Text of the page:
Painting "Kandinsky's Garden" by Hunter Madsen

"Kandinsky's Garden"


 
TITLE - "Kandinsky's Garden"
WHERE - Leaf and bark litter found along the shoreline of Lake Murray, La Mesa, California (2015)

 
One primary technique for creating images of alienated beauty is to invert their values (i.e., turn dark elements into light ones, and vice-versa) and move their hues to new points on the color wheel without disrupting the implicitly coherent  harmonic relationship of those hues and values to one another.  The result, as here, is often one of elements operating in a different dimensional space than before, and with deliciously fresh expressions of color and mood.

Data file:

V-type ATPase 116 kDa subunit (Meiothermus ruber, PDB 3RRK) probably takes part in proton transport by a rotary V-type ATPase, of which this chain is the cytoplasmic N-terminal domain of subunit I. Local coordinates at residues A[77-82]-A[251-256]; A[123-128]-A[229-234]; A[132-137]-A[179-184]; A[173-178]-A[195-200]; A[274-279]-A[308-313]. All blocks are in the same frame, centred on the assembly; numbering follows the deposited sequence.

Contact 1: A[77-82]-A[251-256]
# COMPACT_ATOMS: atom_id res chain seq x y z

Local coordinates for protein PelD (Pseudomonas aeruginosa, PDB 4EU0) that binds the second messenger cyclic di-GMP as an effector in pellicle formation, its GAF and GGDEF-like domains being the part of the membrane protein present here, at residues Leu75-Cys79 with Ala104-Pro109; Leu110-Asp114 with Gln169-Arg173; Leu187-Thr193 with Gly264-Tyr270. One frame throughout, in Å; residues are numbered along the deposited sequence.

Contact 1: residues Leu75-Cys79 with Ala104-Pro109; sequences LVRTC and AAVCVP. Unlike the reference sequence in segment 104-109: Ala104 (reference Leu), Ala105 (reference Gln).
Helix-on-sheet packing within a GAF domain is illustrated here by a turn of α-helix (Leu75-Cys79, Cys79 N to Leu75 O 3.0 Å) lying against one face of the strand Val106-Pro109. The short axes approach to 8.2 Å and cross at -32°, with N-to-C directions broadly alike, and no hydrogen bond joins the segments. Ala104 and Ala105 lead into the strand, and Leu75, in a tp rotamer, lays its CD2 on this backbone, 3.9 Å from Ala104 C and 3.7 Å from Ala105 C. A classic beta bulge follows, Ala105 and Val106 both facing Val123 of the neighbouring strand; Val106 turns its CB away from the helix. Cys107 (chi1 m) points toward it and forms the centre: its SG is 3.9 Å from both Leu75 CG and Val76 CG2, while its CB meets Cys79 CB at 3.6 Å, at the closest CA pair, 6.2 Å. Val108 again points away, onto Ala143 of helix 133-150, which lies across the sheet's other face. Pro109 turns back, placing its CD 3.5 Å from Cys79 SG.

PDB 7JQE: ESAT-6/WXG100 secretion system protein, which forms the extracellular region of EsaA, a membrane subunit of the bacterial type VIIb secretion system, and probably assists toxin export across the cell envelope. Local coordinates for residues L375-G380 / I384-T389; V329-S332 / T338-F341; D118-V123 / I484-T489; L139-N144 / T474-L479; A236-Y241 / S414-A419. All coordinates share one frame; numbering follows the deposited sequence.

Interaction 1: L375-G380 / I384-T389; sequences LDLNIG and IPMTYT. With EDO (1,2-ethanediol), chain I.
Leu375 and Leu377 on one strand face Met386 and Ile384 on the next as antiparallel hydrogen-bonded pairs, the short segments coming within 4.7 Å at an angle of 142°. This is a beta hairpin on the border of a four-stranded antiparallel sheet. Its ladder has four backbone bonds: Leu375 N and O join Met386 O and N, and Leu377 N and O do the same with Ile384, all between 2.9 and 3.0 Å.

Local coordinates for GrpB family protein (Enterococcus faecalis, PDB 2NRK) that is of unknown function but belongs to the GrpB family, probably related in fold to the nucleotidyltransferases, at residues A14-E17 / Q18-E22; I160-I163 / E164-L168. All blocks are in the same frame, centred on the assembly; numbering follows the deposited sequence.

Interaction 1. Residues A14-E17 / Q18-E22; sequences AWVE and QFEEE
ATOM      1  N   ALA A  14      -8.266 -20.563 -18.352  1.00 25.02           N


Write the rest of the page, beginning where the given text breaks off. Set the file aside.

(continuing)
This alienated image is an homage to the abstract paintings and pathbreaking colour sensibility of Wassily Kandinsky (1866-1944), whose exquisite work excites aesthetic wonder and other emotions untethered from any literal depiction of concrete, real-world subject matter. "Colour" alone, Kandinsky famously insisted, "is a means of exerting direct influence on the soul." Colour psychologists have since come to a similar conclusion, which underlines both the superior potential and the significant challenge of creating effective photo art in full - erstwhile "vulgar" - colour instead of in prim, traditional black-and-white.